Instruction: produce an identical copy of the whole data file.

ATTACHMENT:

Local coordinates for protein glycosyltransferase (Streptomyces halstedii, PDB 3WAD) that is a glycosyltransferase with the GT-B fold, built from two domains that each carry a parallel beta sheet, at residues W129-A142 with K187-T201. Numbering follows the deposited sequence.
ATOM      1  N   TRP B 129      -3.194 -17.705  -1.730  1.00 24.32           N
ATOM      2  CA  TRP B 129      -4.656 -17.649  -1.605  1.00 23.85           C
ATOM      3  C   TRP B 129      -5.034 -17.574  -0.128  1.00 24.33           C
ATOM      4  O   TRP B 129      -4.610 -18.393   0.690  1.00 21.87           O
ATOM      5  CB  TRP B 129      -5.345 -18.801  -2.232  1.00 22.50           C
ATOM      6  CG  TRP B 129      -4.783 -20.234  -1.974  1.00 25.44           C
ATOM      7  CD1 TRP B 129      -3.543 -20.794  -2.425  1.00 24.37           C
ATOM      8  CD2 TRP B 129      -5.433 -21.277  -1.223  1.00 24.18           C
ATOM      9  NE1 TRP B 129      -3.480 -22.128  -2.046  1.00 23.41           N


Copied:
Local coordinates for protein glycosyltransferase (Streptomyces halstedii, PDB 3WAD) that is a glycosyltransferase with the GT-B fold, built from two domains that each carry a parallel beta sheet, at residues W129-A142 with K187-T201. Numbering follows the deposited sequence.
ATOM      1  N   TRP B 129      -3.194 -17.705  -1.730  1.00 24.32           N
ATOM      2  CA  TRP B 129      -4.656 -17.649  -1.605  1.00 23.85           C
ATOM      3  C   TRP B 129      -5.034 -17.574  -0.128  1.00 24.33           C
ATOM      4  O   TRP B 129      -4.610 -18.393   0.690  1.00 21.87           O
ATOM      5  CB  TRP B 129      -5.345 -18.801  -2.232  1.00 22.50           C
ATOM      6  CG  TRP B 129      -4.783 -20.234  -1.974  1.00 25.44           C
ATOM      7  CD1 TRP B 129      -3.543 -20.794  -2.425  1.00 24.37           C
ATOM      8  CD2 TRP B 129      -5.433 -21.277  -1.223  1.00 24.18           C
ATOM      9  NE1 TRP B 129      -3.480 -22.128  -2.046  1.00 23.41           N